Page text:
Here’s a bit more about terminology, a subject I briefly touched on last week. (It’s actually a topic that comes up here with some regularity, but it hasn’t had a tag. I’ll start one today (“language”) but it won’t show up in the tag cloud for quite a while.)
Anyway, the topic of the story in my paper this morning was step-families. (It was based on a poll by the Pew Research Center. ) Here’s the critical line from the newspaper:
A new poll estimates that at least four in 10 Americans consider themselves part of a stepfamily, but a growing number reject that label, saying it carries a stigma.
There’s no doubting that “step-anything” carries a stigma. The wicked step-mother is a recurrent figure in fairy tales and step-fathers don’t fare a whole lot better, even if they are less common. This being the case, why would anyone aspire to the title of step-parent? (Even as I write that, I’m mindful of the process by which groups embrace identity terms that began as slurs. But while there are notable examples one could cite, it doesn’t always work out that way.) Anyway, as more people play the role of step-parent, it seems likely that more people will reject the term.
There’s something else equally interesting to me that is also going on. Family forms appear to be more varied than they were a hundred years ago. (I’m phrasing that cautiously as sometimes the perceptions of change don’t match the reality. It’s easy to idealize the families of the past. See The Way We Never Were by Stephanie Coontz.)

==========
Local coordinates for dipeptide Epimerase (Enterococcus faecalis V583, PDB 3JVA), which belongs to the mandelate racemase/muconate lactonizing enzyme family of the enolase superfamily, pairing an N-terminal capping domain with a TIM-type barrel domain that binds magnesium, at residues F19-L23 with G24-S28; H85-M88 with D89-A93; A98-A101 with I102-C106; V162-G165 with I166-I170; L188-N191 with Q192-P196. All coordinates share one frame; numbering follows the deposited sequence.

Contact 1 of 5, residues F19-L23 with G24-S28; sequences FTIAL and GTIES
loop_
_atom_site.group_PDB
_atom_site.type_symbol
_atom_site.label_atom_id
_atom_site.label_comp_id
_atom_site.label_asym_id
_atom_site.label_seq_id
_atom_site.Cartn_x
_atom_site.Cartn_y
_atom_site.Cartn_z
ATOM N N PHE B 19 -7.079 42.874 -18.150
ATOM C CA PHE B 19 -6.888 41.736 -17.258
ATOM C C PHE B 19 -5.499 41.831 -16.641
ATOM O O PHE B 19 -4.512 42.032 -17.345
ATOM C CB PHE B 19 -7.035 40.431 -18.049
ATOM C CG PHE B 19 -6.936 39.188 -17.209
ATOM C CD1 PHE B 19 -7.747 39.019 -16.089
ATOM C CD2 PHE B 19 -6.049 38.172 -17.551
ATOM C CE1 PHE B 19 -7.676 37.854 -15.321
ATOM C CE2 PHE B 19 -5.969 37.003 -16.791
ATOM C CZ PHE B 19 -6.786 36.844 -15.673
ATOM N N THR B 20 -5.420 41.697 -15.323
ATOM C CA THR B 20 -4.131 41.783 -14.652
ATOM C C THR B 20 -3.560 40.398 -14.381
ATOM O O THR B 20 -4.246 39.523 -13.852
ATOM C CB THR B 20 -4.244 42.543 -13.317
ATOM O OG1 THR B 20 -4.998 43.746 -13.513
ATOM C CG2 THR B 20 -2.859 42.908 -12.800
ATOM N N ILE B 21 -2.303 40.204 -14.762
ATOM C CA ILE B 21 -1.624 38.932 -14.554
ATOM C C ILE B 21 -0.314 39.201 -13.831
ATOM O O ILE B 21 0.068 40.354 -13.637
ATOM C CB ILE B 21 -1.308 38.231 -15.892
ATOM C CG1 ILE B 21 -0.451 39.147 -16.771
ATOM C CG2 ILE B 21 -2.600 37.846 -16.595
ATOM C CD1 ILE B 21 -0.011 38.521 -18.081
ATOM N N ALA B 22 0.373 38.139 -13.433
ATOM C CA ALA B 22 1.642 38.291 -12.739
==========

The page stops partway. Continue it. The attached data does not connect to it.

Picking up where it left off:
As the diversity of family forms increases, the content of the term “step-parent” gets mushier. What exactly is a step-parent? Definitions vary. And as noted, lots of people will resist the term. They can point to distinctions between their role and the classic step-parent. Over time you can see that step-parent might lose some of its agreed upon meaning in this manner.
As the article notes, no new term has emerged to replace step-parent. I can see some reasons why that might be. I’m not sure what the category is we’re really trying to describe. My guess is different people will have different views of what that category is, and so a new term is hard to agree on. “Blended family” captures something, but doesn’t give us a name for the individual members of the family.
But perhaps the most important indicator of change is that Hallmark Cards no longer publishes greeting cards using the term “step.” What I’d like to know is what they are publishing instead.
A couple of other thoughts: First, if you look at the Pew study (but not, I think, the news story), you’ll notice the researchers concluded that people with step-relatives “typically feel a stronger sense of obligation to their biological family members (be it a parent, a child or a sibling) than to their step relatives.” That’s a pretty sweeping statement that you might say suggests that DNA is really what matters. But then, the researchers have swept a whole lot of people into their net. As far as I can tell, it includes a child whose parent remarries no matter what age the child is. There’s a world of difference between having your mother remarry when you are four and having your mother remarry when you are forty. Until I see the statistics broken down to take these differences into account, I’m not reaching any grand conclusions.
And finally, while I’m on the subject of language, have a look at footnote 3.
Biological includes relatives related through adoption (who are not considered step relatives).
This actually answers a question I was wondering about as I thought of all the different ways people might enter the loose category “step-parent.” Still, defining “biological” to include “adopted” is what I would call “non-obvious.”